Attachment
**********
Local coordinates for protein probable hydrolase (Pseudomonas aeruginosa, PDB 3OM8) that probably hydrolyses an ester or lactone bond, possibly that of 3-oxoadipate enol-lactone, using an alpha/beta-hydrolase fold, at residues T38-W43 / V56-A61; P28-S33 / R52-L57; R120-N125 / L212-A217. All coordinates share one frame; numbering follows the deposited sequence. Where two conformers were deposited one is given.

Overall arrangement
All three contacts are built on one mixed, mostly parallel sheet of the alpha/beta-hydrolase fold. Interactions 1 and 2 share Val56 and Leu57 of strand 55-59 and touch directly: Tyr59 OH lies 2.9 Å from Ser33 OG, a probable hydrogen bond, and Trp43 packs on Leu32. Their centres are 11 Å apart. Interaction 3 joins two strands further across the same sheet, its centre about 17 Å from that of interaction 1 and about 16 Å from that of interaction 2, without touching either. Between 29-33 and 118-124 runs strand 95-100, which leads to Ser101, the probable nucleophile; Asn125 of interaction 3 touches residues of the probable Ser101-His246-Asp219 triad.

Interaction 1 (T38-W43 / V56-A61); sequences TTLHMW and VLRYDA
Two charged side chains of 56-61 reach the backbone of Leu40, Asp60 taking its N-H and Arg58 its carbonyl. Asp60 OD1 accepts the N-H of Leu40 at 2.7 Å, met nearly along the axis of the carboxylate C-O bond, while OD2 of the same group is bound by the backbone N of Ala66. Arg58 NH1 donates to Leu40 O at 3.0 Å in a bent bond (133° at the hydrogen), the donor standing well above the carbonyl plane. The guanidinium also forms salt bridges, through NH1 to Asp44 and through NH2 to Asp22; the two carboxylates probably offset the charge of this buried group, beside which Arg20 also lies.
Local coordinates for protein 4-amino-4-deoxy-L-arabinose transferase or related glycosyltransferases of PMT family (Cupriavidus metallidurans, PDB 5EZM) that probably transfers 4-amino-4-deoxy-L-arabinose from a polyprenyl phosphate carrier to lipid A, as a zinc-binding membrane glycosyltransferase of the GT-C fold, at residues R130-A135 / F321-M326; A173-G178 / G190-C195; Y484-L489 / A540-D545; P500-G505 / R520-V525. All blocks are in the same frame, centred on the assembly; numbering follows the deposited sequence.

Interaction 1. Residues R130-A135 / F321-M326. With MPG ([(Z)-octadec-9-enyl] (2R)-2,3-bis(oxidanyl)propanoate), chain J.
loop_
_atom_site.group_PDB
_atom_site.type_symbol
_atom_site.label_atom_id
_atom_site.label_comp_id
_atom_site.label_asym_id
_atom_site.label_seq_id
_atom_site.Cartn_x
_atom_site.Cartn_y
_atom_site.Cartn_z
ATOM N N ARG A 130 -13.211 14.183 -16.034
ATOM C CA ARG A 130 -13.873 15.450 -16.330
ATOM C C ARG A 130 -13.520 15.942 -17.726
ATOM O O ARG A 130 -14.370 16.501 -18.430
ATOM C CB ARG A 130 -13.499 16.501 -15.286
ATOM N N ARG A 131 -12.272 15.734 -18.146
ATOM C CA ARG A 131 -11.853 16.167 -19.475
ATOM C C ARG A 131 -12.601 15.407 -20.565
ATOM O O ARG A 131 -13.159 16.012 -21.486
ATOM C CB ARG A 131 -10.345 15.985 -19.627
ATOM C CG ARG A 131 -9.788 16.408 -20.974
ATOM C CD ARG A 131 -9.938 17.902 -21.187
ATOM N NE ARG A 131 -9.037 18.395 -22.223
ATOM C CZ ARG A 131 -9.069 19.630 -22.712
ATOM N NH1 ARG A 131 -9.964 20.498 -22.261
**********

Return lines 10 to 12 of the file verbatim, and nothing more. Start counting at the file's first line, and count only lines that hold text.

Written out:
_atom_site.type_symbol
_atom_site.label_atom_id
_atom_site.label_comp_id